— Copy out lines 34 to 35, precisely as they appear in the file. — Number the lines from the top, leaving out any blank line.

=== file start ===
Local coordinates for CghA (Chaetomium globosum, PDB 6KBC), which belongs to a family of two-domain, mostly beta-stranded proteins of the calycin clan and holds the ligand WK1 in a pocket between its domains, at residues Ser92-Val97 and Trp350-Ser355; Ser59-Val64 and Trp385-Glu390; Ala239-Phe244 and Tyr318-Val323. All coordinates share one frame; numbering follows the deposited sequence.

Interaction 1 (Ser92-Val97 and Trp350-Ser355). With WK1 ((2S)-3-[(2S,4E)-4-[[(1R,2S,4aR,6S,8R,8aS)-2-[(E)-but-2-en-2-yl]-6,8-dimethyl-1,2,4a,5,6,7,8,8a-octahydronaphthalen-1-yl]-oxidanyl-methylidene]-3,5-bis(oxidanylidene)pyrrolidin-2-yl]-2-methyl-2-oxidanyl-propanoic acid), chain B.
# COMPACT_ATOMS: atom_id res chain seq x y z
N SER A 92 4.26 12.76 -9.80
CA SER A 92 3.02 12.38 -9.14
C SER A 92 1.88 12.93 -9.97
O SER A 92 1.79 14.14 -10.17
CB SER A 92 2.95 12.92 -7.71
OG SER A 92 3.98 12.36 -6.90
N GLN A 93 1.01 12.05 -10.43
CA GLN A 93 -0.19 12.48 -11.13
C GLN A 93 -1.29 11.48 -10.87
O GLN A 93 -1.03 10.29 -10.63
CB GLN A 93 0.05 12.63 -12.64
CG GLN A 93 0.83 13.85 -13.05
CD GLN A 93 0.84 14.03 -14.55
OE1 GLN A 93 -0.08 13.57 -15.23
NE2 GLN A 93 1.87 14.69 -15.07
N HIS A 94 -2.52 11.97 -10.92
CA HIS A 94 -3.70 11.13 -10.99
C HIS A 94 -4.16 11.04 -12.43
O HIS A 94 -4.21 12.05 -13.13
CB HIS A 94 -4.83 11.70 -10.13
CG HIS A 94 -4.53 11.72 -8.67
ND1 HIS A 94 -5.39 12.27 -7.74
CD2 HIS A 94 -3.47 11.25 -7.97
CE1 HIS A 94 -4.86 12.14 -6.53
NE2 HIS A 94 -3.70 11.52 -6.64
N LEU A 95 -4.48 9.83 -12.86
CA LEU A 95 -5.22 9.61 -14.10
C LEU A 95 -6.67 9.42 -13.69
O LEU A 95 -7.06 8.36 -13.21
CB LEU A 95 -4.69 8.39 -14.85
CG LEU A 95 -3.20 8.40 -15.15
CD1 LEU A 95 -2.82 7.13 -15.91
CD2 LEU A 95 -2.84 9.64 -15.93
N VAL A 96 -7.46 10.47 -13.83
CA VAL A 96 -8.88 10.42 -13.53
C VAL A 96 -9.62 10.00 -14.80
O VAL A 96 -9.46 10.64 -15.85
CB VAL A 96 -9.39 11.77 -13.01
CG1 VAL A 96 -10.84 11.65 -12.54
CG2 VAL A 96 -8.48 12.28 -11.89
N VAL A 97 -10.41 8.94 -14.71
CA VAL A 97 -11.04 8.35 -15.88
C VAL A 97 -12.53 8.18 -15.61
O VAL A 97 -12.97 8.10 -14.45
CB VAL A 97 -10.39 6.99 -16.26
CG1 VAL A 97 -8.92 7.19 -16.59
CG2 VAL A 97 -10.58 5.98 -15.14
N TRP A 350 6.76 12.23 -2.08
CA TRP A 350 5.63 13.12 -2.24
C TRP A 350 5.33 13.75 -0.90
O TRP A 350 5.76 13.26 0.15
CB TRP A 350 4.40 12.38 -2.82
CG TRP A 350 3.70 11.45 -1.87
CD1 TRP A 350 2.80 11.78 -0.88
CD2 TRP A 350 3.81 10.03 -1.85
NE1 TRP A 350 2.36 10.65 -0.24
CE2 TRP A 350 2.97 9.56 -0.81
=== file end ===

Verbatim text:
CG LEU A 95 -3.20 8.40 -15.15
CD1 LEU A 95 -2.82 7.13 -15.91